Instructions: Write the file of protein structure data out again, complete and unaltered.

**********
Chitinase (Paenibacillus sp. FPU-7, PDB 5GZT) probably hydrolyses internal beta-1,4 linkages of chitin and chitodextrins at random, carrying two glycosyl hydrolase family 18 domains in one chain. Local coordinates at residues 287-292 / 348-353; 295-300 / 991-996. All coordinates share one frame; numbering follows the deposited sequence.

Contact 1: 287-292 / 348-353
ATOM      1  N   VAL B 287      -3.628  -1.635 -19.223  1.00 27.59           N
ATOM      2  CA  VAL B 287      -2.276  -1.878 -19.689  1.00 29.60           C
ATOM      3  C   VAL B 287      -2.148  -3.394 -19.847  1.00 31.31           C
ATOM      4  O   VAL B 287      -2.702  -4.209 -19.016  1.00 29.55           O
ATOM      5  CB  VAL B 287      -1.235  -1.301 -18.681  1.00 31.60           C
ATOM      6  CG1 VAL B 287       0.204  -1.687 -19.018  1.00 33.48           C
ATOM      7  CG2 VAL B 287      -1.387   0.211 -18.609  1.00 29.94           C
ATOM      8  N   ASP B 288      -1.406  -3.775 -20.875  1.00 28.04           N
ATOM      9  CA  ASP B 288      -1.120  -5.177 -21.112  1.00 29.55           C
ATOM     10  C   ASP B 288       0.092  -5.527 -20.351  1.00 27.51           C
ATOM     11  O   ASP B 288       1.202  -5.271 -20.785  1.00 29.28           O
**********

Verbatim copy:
Chitinase (Paenibacillus sp. FPU-7, PDB 5GZT) probably hydrolyses internal beta-1,4 linkages of chitin and chitodextrins at random, carrying two glycosyl hydrolase family 18 domains in one chain. Local coordinates at residues 287-292 / 348-353; 295-300 / 991-996. All coordinates share one frame; numbering follows the deposited sequence.

Contact 1: 287-292 / 348-353
ATOM      1  N   VAL B 287      -3.628  -1.635 -19.223  1.00 27.59           N
ATOM      2  CA  VAL B 287      -2.276  -1.878 -19.689  1.00 29.60           C
ATOM      3  C   VAL B 287      -2.148  -3.394 -19.847  1.00 31.31           C
ATOM      4  O   VAL B 287      -2.702  -4.209 -19.016  1.00 29.55           O
ATOM      5  CB  VAL B 287      -1.235  -1.301 -18.681  1.00 31.60           C
ATOM      6  CG1 VAL B 287       0.204  -1.687 -19.018  1.00 33.48           C
ATOM      7  CG2 VAL B 287      -1.387   0.211 -18.609  1.00 29.94           C
ATOM      8  N   ASP B 288      -1.406  -3.775 -20.875  1.00 28.04           N
ATOM      9  CA  ASP B 288      -1.120  -5.177 -21.112  1.00 29.55           C
ATOM     10  C   ASP B 288       0.092  -5.527 -20.351  1.00 27.51           C
ATOM     11  O   ASP B 288       1.202  -5.271 -20.785  1.00 29.28           O